Many of us talk much and listen little. Of the manners in Islam is the art of listening when a person starts to tell you something whether in private or in the company of others. If what that person is talking about is something you already know very well, you should not hasten to let everyone know, but you should pretend as if you do not know it. One major issue amongst Muslims today is that we rush in to reveal our knowledge or to interfere in speech, not considering the person who is speaking or the severity of illness in our ettiquettes. One should show attention and concentration no matter what.
One of the Tabi'i Imam Ata ibn Abi Rabah (رضى الله عنه) said:
"A young man would tell me something that I may have heard before he was borm. Nevertheless, I listen to him as if I had never heard it before."
Khalid ibn Safwan al-Tamimi, who frequented the courts of the two Khalif'as Umar ibn And' al-Aziz (رضى الله عنه) and Hisham ibn 'Abd al-Malik (رضى الله عنه) said:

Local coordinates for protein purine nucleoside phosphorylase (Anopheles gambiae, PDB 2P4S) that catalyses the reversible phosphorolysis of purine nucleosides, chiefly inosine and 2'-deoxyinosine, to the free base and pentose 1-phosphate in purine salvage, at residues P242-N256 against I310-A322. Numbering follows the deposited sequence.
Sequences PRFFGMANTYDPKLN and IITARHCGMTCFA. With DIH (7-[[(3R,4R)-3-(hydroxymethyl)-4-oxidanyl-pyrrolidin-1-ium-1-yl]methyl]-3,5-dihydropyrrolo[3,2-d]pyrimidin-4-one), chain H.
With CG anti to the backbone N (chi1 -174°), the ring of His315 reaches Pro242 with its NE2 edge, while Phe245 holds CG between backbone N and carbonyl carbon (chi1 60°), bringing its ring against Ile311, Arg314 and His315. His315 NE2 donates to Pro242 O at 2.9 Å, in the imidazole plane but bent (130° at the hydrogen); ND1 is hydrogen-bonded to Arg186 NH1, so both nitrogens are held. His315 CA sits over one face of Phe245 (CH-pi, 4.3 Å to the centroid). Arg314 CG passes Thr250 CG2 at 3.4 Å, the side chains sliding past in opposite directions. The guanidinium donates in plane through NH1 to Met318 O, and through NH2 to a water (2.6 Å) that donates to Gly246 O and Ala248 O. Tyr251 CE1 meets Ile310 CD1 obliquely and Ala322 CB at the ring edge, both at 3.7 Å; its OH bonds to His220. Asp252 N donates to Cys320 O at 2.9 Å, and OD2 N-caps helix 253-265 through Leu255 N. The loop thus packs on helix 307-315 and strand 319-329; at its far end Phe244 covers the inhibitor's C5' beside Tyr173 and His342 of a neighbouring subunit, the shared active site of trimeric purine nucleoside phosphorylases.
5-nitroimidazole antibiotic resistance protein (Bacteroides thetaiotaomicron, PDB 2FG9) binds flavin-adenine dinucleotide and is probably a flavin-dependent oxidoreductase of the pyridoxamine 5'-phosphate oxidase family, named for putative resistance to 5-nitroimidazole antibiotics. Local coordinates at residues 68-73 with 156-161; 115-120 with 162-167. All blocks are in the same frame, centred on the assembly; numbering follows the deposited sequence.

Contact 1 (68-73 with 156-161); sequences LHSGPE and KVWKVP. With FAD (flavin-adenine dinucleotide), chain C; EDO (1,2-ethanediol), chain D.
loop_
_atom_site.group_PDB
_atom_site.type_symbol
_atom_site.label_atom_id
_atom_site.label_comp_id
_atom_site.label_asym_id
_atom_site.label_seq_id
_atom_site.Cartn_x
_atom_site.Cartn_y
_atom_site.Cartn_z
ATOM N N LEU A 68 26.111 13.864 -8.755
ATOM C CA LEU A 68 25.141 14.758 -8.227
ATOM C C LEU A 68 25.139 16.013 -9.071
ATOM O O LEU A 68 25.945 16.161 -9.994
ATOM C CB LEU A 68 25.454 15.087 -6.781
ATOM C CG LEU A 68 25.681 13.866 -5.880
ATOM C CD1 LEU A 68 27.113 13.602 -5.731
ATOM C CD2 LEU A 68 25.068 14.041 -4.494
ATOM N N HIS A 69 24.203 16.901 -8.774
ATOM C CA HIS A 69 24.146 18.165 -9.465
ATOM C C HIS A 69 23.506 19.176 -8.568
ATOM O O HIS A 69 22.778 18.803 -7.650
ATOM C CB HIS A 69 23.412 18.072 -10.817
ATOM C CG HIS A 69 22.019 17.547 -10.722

"If a person tells you something you have heard before, or news that you already learnt, do not interrupt him to exhibit your knowledge to those present. This is rude and ill mannered."
" Learn the art of listening as you learn the art of speaking"
Listening well means to maintain eye contact (when appropriate), allowing the speaker to finish their speech and restraining your urge to interrupt his speech.
"Never interrupt a talk, though you know it inside out".
- Al Hafiz al-Khatib al-Baghdadi
So one must try to be an attentive listener, giving the speaker respect while they talk, not harming them physically or mentally. We should think before we speak. Whether we agree or disagree with what is being said, we should always follow the correct ettiquette as Muslims.
(-Taken from a blog on Mufti Mohammed bin Adam's commentary on Shaykh Abdul Fattah Abu Ghudda's 'min Adab il Islam')